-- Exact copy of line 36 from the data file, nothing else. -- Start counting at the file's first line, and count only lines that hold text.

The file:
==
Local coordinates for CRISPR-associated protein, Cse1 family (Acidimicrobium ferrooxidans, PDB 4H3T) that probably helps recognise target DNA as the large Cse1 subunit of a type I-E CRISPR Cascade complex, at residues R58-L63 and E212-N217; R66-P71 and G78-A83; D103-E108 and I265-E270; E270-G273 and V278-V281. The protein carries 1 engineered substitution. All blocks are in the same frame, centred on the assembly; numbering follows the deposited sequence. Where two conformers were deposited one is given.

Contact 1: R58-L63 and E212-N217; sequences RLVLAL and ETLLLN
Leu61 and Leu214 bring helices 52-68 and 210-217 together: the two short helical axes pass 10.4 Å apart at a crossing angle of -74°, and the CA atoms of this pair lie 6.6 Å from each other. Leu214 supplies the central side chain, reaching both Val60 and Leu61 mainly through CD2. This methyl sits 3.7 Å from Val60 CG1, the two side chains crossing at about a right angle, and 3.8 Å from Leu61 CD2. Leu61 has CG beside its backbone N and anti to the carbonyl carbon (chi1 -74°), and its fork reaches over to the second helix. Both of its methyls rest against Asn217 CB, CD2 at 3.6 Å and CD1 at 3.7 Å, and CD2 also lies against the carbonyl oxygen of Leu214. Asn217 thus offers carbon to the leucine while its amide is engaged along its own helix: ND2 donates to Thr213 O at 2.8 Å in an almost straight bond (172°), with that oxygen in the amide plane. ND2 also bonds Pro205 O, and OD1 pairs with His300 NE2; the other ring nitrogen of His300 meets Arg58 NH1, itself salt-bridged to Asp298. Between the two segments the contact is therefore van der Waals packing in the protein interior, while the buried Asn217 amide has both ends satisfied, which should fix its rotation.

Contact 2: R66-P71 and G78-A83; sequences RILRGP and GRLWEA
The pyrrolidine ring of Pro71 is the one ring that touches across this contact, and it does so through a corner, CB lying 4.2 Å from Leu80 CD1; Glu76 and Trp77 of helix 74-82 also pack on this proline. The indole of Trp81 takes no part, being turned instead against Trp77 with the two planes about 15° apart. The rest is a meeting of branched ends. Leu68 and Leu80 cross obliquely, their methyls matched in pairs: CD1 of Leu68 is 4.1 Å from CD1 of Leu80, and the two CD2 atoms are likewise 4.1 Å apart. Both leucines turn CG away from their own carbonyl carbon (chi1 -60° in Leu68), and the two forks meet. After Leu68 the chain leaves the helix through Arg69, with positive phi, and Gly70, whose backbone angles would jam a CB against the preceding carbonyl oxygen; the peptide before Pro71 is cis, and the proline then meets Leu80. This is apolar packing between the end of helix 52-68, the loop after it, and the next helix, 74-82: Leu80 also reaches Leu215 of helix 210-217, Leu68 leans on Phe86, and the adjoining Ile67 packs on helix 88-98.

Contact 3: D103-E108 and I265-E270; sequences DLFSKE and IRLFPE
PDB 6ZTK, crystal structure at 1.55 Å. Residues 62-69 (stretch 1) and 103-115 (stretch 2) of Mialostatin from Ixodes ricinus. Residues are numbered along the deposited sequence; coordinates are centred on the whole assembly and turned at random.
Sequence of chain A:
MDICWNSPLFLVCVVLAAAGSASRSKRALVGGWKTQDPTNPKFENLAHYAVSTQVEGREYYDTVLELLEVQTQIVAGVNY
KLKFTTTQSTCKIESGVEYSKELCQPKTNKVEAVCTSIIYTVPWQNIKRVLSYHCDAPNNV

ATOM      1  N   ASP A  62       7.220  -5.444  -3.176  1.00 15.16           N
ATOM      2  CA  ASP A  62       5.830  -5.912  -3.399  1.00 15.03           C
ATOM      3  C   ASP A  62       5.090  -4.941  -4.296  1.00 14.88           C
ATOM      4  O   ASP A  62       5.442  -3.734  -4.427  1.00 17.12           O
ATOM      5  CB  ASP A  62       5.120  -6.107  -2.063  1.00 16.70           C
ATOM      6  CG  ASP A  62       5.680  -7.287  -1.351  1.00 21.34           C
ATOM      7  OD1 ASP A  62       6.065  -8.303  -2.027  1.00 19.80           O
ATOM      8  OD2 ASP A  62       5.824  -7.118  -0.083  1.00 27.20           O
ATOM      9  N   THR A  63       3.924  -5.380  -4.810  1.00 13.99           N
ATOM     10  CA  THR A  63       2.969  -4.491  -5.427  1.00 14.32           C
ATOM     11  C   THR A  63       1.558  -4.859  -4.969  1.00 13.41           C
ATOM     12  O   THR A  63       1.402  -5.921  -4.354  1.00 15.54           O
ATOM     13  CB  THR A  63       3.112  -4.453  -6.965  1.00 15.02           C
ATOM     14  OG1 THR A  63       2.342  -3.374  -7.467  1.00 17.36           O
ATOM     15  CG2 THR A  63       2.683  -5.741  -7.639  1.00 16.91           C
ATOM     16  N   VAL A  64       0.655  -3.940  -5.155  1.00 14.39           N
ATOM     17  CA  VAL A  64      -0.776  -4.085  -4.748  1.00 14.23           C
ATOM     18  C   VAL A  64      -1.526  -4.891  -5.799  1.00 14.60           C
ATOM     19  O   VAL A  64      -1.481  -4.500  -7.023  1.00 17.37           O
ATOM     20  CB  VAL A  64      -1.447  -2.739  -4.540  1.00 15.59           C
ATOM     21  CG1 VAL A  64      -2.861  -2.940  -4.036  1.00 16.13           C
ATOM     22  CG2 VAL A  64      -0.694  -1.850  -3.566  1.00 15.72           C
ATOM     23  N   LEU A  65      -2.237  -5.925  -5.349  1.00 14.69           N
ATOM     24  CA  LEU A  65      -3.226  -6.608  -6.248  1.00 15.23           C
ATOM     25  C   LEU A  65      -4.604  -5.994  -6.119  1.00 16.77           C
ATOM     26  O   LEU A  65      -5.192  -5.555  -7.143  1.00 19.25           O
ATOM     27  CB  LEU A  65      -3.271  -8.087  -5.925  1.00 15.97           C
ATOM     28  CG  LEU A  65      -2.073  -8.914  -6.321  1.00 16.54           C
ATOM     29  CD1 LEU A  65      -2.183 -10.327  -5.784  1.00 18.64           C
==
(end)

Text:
ATOM     26  O   LEU A  65      -5.192  -5.555  -7.143  1.00 19.25           O